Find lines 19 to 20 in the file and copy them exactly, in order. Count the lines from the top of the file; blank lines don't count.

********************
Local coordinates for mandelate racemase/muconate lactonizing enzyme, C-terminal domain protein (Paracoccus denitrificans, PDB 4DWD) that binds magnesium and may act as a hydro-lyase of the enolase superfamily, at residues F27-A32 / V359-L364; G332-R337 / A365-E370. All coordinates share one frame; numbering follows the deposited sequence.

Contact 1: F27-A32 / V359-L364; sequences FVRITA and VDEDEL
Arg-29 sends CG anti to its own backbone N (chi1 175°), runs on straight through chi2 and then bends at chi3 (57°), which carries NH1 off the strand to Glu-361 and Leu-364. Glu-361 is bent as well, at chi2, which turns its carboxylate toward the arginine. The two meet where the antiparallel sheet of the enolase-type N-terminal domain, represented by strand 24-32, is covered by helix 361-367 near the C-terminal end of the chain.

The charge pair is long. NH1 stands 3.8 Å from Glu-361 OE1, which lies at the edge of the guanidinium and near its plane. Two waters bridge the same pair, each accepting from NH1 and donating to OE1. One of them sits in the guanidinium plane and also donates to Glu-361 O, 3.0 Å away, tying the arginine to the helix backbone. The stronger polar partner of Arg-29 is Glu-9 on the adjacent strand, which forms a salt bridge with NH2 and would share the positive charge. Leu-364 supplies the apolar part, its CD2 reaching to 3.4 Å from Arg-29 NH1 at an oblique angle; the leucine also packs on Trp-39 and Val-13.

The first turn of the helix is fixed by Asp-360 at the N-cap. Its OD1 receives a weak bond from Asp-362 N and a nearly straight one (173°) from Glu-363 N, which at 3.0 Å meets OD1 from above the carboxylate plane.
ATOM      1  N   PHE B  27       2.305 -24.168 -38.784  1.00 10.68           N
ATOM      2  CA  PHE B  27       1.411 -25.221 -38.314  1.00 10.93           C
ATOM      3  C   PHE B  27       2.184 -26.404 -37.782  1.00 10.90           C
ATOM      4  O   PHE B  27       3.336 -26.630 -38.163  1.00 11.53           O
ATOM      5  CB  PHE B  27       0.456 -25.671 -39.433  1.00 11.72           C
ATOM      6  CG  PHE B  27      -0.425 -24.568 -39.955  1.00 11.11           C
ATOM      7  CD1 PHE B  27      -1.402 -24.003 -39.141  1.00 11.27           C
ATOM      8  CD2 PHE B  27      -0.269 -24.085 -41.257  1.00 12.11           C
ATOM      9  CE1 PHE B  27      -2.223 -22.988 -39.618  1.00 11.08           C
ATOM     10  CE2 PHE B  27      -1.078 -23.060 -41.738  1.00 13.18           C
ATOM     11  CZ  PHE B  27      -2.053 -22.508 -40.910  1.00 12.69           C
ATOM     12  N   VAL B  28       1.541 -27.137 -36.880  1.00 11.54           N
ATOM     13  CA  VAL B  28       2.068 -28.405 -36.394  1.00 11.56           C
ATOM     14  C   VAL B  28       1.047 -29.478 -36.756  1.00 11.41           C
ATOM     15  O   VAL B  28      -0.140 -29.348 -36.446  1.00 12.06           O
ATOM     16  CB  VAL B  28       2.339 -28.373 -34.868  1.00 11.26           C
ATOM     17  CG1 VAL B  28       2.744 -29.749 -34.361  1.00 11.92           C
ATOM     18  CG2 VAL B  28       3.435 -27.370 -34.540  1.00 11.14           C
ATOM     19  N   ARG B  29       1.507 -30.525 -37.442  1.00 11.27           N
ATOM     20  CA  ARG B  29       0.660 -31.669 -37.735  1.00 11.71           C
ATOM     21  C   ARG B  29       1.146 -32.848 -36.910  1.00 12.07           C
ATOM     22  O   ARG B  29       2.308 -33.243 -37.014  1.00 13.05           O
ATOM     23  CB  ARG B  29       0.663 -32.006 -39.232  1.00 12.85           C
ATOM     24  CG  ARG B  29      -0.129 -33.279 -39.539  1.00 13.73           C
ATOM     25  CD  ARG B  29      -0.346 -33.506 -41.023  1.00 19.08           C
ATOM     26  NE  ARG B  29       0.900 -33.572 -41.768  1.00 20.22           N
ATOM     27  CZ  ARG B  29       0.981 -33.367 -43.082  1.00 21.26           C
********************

ATOM     14  C   VAL B  28       1.047 -29.478 -36.756  1.00 11.41           C
ATOM     15  O   VAL B  28      -0.140 -29.348 -36.446  1.00 12.06           O